Popular Science Monthly/Volume 22/January 1883/Traces of a Pre-Indian People
By CHARLES C. ABBOTT, M. D.
BY the cautious archaeologist all evidences of ancient man in Eastern North America—exclusive of true palæolithic implements—are wisely referred to those Indian tribes that, to within a comparatively recent period, were the sole occupants of the territory named. Perhaps, however, the time has come when it may be asked if all the traces of prehistoric man, gathered along our northern Atlantic seaboard, are of one origin. In other words, have traces of a people later than American palæolithic man, and earlier than the Indian, been discovered?
When we chance upon a stone arrow-point lying in the soil, it is a very different object to the archæologist than the same specimen would be lying in a cabinet. In the latter case, it is an example of man's primitive handiwork merely; in the former, it is not only the production of a skilled worker in flint, but evidence that on the spot where found man once tarried, if he did not dwell there, and that for him a necessity for weapons existed. Further, if but a single specimen be found, we may conclude that it is the point of some arrow vainly shot, or the head of a lance that has been broken and lost. But if, on the other hand, instead of one, we find a hundred scattered over a few square rods of ground, then we have evidence not simply that arrow and spear heads may be of various shapes and sizes, but that where they occur was once a village, it may be, or a battle has been fought at this point, or possibly that here an arrow-maker once plied his calling, the more definite decision being reached whether we find pottery and domestic implements also, or weapons only, or mingled with a multitude of the flakes of such mineral as that of which the weapons are made. Thus it will be seen that the practical results of an archæologist's labors are to be derived from field-work only, not from simple closet studies. He must seek out these hidden village sites, dig in their weed-grown corn-fields, and invade their cemeteries, if he would learn where they lived, where and how they toiled, and finally where and in what manner they were laid to rest.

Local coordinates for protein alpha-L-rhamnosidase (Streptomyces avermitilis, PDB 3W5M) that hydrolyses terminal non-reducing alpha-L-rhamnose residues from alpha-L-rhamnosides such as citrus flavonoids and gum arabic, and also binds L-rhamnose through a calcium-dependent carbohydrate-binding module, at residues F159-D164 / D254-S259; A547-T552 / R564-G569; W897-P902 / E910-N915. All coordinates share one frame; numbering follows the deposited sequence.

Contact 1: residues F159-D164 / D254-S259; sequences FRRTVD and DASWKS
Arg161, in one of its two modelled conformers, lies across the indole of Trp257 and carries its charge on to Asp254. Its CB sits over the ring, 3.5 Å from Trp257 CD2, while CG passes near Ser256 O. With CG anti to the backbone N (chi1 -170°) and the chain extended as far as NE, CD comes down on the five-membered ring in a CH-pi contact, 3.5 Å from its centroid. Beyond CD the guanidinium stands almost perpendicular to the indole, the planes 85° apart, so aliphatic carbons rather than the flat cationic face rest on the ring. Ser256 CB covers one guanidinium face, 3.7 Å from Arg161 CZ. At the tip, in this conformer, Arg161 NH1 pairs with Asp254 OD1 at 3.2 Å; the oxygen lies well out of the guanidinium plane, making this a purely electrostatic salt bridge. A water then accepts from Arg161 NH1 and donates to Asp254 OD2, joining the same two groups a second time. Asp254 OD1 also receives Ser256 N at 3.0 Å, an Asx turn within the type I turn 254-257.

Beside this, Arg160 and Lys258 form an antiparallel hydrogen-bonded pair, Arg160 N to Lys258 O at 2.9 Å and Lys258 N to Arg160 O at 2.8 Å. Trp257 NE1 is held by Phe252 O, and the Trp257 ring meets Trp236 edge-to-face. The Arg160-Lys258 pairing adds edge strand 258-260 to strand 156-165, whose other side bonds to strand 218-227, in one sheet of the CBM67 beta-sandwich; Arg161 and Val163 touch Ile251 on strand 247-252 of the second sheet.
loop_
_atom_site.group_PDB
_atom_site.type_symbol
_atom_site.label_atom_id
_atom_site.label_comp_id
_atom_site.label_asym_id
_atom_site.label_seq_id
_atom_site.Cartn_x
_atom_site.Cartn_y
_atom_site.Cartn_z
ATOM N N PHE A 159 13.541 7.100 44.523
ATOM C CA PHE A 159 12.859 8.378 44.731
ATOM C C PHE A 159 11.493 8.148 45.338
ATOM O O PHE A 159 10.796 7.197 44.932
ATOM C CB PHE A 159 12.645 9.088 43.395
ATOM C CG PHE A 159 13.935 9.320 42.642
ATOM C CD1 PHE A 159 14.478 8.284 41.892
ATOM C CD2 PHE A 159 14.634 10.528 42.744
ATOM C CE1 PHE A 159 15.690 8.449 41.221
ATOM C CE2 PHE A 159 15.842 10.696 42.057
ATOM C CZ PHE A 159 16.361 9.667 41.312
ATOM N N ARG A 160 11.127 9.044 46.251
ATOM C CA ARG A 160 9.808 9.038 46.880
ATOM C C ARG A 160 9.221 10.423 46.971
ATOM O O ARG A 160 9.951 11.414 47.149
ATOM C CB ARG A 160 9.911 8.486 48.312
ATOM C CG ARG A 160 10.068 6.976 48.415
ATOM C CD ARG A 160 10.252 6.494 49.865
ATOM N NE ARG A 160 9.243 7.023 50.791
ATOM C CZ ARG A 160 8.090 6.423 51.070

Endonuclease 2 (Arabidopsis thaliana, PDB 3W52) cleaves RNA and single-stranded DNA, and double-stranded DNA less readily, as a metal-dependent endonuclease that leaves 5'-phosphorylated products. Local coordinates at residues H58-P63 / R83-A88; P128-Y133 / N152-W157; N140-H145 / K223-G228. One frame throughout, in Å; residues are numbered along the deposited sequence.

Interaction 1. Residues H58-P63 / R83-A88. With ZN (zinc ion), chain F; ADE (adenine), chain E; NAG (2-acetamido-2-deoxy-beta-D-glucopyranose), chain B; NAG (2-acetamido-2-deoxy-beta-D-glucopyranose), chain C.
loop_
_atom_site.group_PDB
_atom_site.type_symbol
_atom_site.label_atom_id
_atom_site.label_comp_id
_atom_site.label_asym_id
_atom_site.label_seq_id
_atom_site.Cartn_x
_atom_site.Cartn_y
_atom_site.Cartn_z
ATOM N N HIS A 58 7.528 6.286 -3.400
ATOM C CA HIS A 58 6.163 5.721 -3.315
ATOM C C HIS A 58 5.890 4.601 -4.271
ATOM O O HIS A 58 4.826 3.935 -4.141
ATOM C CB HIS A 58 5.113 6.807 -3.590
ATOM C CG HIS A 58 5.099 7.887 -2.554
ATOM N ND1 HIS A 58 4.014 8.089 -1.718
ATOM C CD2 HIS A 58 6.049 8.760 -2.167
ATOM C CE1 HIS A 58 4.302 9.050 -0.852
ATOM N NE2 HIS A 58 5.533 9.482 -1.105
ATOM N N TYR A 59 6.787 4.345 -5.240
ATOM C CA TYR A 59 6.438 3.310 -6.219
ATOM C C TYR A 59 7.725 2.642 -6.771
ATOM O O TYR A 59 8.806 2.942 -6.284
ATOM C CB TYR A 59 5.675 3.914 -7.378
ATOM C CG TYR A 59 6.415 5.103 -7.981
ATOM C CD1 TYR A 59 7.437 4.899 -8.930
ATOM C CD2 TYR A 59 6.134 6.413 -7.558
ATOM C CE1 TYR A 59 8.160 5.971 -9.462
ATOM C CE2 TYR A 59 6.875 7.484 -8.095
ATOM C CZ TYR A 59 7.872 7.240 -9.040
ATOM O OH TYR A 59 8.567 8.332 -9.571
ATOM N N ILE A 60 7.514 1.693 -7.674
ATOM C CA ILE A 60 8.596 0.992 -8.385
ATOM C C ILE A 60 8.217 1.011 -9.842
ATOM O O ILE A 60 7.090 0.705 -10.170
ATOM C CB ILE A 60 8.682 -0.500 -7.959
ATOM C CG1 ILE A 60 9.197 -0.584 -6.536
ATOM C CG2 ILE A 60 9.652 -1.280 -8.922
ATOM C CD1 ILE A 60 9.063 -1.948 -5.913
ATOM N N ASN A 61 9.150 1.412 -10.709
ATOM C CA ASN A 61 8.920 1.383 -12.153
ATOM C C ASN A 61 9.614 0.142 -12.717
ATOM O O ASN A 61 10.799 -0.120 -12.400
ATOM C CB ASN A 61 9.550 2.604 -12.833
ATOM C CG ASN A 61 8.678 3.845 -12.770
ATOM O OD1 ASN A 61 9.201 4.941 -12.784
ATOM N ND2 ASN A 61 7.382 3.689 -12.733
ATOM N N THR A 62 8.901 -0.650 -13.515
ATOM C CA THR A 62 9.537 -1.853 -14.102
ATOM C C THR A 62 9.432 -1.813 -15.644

Of a series of nearly twenty-five thousand implements and weapons of stone gathered from one limited locality by the writer, more than four fifths have been placed together in a public museum. In looking at them collectively, perhaps the most noticeable feature is that of the marked difference in finish and material. Of the chipped objects, such as arrow-heads, one instinctively separates them into finely wrought objects of jasper and quartz, and ruder specimens made of a slate-like rock.
The question is simply, Has this feature any ethnological significance? It is the purpose of this essay to determine this.
The bare fact that one arrow-head is roughly fashioned and another beautifully wrought has no significance beyond the fact that there were skillful and clumsy workmen in every tribe—professionals and amateurs. On a closer examination a fact becomes apparent, however, that should be critically regarded, and this is that the rudely made objects are almost wholly made of the same mineral, while the finely finished objects are of one of three closely allied minerals. The exceptions are too few to have any bearing on the question. Chipped implements of Indian origin, such as occur in every nook and corner of the Atlantic coast States, are made of flint in some one of its many forms, as jasper, chert, chalcedony, agate, horn-stone, or they are of quartz. I do not deny that they are also of other materials, hut that more than ninety-nine hundredths are of this material—flint. In the valley of the Delaware River there are found, also, enormous numbers of similar objects, of quite uniform pattern and rudely finished, made of a mineral characteristic of the locality—argillite. This term, "argillite," as employed by Professor M. E. Wadsworth, of Cambridge, Massachusetts, to whom specimens of implements were submitted for examination, is used to designate all argillaceous rocks in which the argillaceous material is the predominant characteristic; slate, or clayslate, clay-stone, etc., are simply varieties of it, the term "slate" being only rightfully used when slaty cleavage is developed. The argillite out of which these specimens were made has no trace of cleavage.